Summertime pattern settles in, produces stellar fishing

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CJ Vanderhorst of Ohio shows off a keeper cobia he caught while wreck fishing July 9 in the Gulf of Mexico with Capt. Danny Stasny of Southernaire Fishing Charters.
Shark! The Discovery cable TV channel kicks off Shark Week July 22 as feeding sharks proliferate in the Gulf of Mexico. This hammerhead was caught by Capt. Larry McGurire. Islander File Photo

Fishing around Anna Maria Island has settled into a good summertime pattern.

Light breezes from the east combined with morning high tides are producing some stellar inshore fishing opportunities. The deeper grass flats of Tampa and Sarasota bays are loaded with post-spawn trout. You may have to catch 20-30 of these trout to make your limit of four slot-size fish, but who cares? You just reeled up 20-30 fish.

And while targeting the trout, you’ll probably catch some mackerel, bluefish and ladyfish, which makes for great variety and action. While you’re at it, don’t forget to save a couple of these bluefish for shark bait. The abundance of sharks in Tampa Bay is phenomenal. Whether on the flats, wrecks or beaches, you’re going to see sharks. I’m mostly seeing blacktips, although I have seen some bull sharks up to 8 feet in length and some hammerheads topping out around 12 feet.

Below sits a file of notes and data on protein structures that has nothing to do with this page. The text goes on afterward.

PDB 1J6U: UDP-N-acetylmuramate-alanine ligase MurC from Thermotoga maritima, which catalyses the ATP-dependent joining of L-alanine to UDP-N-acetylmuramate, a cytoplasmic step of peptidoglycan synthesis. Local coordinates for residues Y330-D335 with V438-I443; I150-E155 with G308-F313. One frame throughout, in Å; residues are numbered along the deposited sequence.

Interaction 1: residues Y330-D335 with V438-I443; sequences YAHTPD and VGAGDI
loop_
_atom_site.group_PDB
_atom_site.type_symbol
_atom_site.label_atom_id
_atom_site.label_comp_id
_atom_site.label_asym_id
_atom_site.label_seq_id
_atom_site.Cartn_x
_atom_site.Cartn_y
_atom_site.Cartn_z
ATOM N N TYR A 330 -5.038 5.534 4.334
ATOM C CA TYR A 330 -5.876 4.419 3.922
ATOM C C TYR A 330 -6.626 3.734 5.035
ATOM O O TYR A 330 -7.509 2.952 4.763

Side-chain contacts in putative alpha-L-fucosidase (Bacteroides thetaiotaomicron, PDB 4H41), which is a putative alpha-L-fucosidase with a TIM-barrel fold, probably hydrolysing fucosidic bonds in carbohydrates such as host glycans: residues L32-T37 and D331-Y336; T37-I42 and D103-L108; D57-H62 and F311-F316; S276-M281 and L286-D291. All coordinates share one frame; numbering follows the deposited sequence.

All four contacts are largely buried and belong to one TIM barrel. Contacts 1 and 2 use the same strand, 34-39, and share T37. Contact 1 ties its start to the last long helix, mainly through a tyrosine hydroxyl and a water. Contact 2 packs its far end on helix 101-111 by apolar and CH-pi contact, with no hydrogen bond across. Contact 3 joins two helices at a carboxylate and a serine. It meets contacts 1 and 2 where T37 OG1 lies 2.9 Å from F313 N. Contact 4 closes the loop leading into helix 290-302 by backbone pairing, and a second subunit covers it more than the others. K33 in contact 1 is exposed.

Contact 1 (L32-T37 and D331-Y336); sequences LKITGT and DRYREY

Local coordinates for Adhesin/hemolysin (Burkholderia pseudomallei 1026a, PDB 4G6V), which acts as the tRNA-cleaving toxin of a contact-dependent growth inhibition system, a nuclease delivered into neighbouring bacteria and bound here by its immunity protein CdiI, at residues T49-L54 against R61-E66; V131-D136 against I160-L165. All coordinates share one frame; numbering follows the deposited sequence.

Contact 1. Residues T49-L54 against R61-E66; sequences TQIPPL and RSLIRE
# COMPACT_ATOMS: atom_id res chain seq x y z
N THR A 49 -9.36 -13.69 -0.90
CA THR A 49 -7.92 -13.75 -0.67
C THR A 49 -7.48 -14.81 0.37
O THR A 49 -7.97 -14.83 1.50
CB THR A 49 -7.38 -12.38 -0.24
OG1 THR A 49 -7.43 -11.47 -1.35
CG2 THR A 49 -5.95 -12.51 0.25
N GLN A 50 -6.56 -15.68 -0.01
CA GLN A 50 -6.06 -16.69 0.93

It’s game on as we come up to the 30th anniversary Shark Week. It gets underway July 22 on the Discovery channel.

So get some chum and popcorn ready for all the viewers and recliner anglers. The channel is already counting down its “50 Best Bites.”

Getting back to the flats fishing, aside from the trout, the catch-and-release snook action is going strong. Now is the time to patrol the beaches and passes in search of this popular sport fish. Live shiners are the ultimate bait, but artificials will work, too. White buck-tail jigs or crank baits, such as Yo-Zuris, will attract a bite, especially at night.

Fishing offshore is producing good summertime action, too. Permit, cobia, groupers and snappers are all on the menu while fishing offshore structure — reefs, wrecks and ledges. Migratory fish, including Spanish mackerel, bonito and a few kingfish, are being caught in these areas.

On my excursions with Southernaire fishing charters, I’m cashing in on the post-spawn trout bite. In some areas, the fish are taking the bait on every cast. Most of these trout are 14-16 inches so, if nothing else, it’s great action. Plus, bigger trout up to 22 inches are mixed in. The big ones are slightly more rewarding when you have to work for them.

Spanish mackerel and bluefish are mixed in — always good for cutting off a few hooks.

Catch-and-release action on sharks is hot right now for my clients. Blacktips 4-6 feet are the norm, although we’ve had a couple of bull sharks in the 8 foot range. I’m also seeing large hammerhead sharks up to 12 feet in length.

While targeting sharks, my clients are hooking into an occasional barracuda. These fish are great when on the line, as they perform acrobatic high jumps and drag-screaming runs.